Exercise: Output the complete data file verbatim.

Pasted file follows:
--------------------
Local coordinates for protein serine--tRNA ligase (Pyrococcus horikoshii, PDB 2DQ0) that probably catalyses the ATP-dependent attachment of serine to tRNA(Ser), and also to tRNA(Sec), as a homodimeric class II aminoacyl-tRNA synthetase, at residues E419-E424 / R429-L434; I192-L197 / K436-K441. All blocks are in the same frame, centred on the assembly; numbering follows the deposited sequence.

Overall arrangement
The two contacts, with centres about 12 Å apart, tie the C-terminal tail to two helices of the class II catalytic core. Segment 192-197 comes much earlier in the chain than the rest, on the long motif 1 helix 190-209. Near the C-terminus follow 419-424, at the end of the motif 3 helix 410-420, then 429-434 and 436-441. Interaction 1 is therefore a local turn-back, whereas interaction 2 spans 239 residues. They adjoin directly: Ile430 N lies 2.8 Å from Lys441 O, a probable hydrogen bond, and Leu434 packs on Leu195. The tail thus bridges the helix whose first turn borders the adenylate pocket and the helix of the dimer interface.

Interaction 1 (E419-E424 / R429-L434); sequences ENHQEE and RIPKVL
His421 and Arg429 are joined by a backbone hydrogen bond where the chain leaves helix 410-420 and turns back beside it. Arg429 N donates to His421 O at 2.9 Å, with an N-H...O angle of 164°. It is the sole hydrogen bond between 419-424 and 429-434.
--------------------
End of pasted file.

Local coordinates for protein serine--tRNA ligase (Pyrococcus horikoshii, PDB 2DQ0) that probably catalyses the ATP-dependent attachment of serine to tRNA(Ser), and also to tRNA(Sec), as a homodimeric class II aminoacyl-tRNA synthetase, at residues E419-E424 / R429-L434; I192-L197 / K436-K441. All blocks are in the same frame, centred on the assembly; numbering follows the deposited sequence.

Overall arrangement
The two contacts, with centres about 12 Å apart, tie the C-terminal tail to two helices of the class II catalytic core. Segment 192-197 comes much earlier in the chain than the rest, on the long motif 1 helix 190-209. Near the C-terminus follow 419-424, at the end of the motif 3 helix 410-420, then 429-434 and 436-441. Interaction 1 is therefore a local turn-back, whereas interaction 2 spans 239 residues. They adjoin directly: Ile430 N lies 2.8 Å from Lys441 O, a probable hydrogen bond, and Leu434 packs on Leu195. The tail thus bridges the helix whose first turn borders the adenylate pocket and the helix of the dimer interface.

Interaction 1 (E419-E424 / R429-L434); sequences ENHQEE and RIPKVL
His421 and Arg429 are joined by a backbone hydrogen bond where the chain leaves helix 410-420 and turns back beside it. Arg429 N donates to His421 O at 2.9 Å, with an N-H...O angle of 164°. It is the sole hydrogen bond between 419-424 and 429-434.